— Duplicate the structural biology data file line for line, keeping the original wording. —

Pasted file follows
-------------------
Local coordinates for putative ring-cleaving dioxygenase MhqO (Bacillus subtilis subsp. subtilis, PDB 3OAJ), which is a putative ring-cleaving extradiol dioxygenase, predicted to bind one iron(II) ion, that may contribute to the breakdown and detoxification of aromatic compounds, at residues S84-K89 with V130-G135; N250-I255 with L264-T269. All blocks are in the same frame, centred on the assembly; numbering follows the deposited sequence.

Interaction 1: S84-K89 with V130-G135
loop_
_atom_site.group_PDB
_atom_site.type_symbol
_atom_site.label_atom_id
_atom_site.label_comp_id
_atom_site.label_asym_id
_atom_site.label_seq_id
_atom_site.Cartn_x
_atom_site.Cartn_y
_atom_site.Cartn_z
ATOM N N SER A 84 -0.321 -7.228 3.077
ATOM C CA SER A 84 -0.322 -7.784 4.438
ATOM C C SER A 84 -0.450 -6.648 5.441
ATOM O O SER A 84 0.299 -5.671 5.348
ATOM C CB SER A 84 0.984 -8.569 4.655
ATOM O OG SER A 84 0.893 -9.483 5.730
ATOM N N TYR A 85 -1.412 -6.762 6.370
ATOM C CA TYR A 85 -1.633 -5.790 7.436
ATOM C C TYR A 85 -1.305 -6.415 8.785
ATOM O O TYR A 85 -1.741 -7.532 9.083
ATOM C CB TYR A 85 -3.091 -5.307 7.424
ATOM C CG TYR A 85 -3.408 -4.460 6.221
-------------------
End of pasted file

Local coordinates for putative ring-cleaving dioxygenase MhqO (Bacillus subtilis subsp. subtilis, PDB 3OAJ), which is a putative ring-cleaving extradiol dioxygenase, predicted to bind one iron(II) ion, that may contribute to the breakdown and detoxification of aromatic compounds, at residues S84-K89 with V130-G135; N250-I255 with L264-T269. All blocks are in the same frame, centred on the assembly; numbering follows the deposited sequence.

Interaction 1: S84-K89 with V130-G135
loop_
_atom_site.group_PDB
_atom_site.type_symbol
_atom_site.label_atom_id
_atom_site.label_comp_id
_atom_site.label_asym_id
_atom_site.label_seq_id
_atom_site.Cartn_x
_atom_site.Cartn_y
_atom_site.Cartn_z
ATOM N N SER A 84 -0.321 -7.228 3.077
ATOM C CA SER A 84 -0.322 -7.784 4.438
ATOM C C SER A 84 -0.450 -6.648 5.441
ATOM O O SER A 84 0.299 -5.671 5.348
ATOM C CB SER A 84 0.984 -8.569 4.655
ATOM O OG SER A 84 0.893 -9.483 5.730
ATOM N N TYR A 85 -1.412 -6.762 6.370
ATOM C CA TYR A 85 -1.633 -5.790 7.436
ATOM C C TYR A 85 -1.305 -6.415 8.785
ATOM O O TYR A 85 -1.741 -7.532 9.083
ATOM C CB TYR A 85 -3.091 -5.307 7.424
ATOM C CG TYR A 85 -3.408 -4.460 6.221